Monday, May 27, 2013

Stove Interviews

Pueblo La Victoria:  Mam Maya
We just completed another round of stove interviews:  I feel very privileged to be a part of the process!  Our stove interviews for this round are in Llanos del Pinal and La Victoria.  Llanos del Pinal is closer to Quetzaltenango (Xela, as it's often referred) is Quiché (K'iche') Maya.  The other community, La Victoria is within 20-25 kilometers from Xela and is Mam Maya.  Despite the language and cultural differences, both groups share similar aspects of need:  cleaner air to cook in, safer environment for themselves and their children (reduction of burns and exposure), and the reduction of firewood usage.

Llanos del Pinal:  Quiché (K'iche') Maya
The stoves are built in different stages.  First stage consists of building a base of cinder block and cement that measures 90cm x 125cm and is three blocks high.  The second stage is constructed of brick, cement, and clay which is also three bricks high.  The third stage consists of building the fire box of brick and clay, setting the plancha/cooking surface, sealing it, and then installing the chimney.  The stoves get a door after about 40 days and it is completely ready to use in about 45.  In June we are hoping to construct eight stoves in La Victoria one week with the help of Timmy Global Health.  We will be dividing this effort into three days with four stoves beign build in the morning and four in the afternoon.  The subsequent days we will build the second and third stages, again four stoves in the morning and four in the afternoon.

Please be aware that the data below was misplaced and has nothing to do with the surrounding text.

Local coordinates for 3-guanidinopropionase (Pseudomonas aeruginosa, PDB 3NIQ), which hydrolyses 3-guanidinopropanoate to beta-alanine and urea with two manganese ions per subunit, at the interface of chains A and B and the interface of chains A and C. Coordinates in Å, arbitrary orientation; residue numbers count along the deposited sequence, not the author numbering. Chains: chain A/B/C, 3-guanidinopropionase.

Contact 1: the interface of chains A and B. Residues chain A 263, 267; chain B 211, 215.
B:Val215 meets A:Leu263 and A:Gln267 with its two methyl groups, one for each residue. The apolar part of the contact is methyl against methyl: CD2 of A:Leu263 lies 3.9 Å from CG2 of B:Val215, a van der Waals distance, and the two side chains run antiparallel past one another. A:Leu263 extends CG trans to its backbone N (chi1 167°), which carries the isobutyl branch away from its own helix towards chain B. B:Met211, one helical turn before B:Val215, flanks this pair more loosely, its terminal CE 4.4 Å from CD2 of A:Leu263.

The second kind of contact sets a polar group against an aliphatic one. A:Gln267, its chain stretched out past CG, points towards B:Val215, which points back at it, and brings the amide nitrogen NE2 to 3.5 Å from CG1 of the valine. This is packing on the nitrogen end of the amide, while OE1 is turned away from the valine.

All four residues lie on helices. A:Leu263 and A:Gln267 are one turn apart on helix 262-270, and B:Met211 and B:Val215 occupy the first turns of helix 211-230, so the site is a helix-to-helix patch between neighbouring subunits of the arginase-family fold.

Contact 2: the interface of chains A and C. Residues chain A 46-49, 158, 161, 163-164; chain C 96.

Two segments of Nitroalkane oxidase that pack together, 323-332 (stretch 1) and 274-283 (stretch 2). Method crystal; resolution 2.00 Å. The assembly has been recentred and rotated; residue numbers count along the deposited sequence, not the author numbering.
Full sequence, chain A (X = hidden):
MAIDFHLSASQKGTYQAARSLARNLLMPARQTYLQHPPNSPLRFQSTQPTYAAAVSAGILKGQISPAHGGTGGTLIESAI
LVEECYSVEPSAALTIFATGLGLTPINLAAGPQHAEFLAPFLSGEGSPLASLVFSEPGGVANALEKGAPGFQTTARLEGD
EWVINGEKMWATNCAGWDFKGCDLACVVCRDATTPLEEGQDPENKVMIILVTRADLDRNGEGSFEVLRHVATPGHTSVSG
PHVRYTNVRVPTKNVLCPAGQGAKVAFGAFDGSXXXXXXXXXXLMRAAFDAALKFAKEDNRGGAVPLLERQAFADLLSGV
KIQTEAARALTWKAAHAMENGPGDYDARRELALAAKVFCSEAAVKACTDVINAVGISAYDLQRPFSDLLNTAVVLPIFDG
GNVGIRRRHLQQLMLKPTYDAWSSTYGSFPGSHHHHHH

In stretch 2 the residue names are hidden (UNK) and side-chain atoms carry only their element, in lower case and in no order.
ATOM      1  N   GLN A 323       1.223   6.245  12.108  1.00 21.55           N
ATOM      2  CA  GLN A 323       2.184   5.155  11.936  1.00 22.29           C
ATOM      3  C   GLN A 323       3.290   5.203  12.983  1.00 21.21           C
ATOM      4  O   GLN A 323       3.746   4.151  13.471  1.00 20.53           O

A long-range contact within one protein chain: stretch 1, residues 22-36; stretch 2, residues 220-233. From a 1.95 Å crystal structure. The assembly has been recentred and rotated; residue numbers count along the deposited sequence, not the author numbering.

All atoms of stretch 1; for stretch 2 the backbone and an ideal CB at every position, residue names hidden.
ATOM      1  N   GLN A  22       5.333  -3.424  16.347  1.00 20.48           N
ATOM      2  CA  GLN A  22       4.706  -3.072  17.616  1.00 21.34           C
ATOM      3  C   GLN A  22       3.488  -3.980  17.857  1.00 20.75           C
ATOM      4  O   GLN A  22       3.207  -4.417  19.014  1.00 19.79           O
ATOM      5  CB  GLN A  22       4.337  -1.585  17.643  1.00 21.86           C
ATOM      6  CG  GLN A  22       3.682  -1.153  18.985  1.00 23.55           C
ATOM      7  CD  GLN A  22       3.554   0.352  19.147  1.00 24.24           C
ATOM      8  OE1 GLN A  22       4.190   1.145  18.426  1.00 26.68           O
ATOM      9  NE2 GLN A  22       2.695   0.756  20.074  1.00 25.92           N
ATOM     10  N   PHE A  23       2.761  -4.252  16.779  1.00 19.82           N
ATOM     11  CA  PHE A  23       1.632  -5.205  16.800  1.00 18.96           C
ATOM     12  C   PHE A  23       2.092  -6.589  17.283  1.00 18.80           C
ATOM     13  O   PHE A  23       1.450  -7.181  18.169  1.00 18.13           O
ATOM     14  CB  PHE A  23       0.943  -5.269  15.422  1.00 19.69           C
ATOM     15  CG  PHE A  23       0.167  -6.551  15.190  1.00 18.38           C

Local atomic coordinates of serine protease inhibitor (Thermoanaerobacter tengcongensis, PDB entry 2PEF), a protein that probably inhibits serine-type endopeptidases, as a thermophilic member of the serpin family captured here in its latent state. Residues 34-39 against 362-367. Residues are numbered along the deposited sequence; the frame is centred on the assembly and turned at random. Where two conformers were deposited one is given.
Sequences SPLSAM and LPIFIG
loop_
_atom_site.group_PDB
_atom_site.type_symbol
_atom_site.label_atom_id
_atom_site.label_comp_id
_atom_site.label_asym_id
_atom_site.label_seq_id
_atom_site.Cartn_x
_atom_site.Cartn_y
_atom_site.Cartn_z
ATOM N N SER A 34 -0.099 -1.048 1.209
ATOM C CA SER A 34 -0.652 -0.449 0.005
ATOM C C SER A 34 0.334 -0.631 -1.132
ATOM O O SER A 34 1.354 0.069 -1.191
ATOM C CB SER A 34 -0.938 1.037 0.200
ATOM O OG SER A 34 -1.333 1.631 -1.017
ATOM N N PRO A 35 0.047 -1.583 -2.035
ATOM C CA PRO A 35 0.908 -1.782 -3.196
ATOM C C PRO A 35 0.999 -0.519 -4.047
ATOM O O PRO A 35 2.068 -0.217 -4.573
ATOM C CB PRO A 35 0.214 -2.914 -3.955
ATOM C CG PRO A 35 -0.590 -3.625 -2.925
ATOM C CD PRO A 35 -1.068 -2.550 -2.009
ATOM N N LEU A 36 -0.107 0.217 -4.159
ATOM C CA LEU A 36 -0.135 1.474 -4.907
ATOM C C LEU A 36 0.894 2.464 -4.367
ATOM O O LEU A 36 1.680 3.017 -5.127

Llanos del Pinal:  Quiché (K'iche') Maya
At Pop Wuj we are excited to have the opportunity to impact the local communities with these projects!  It's amazing what can be done with volunteer help.  There is much that can be done when like-minded people come together.  The impact to the health of the women and their children is quite clear as they no longer have a compromised cooking environment.  There is also an impact to the environment, specifically the reduction of wood usage.  This allows more time for other aspects of their daily lives with less time and money spent on wood procurement.  Win win all the way around!!

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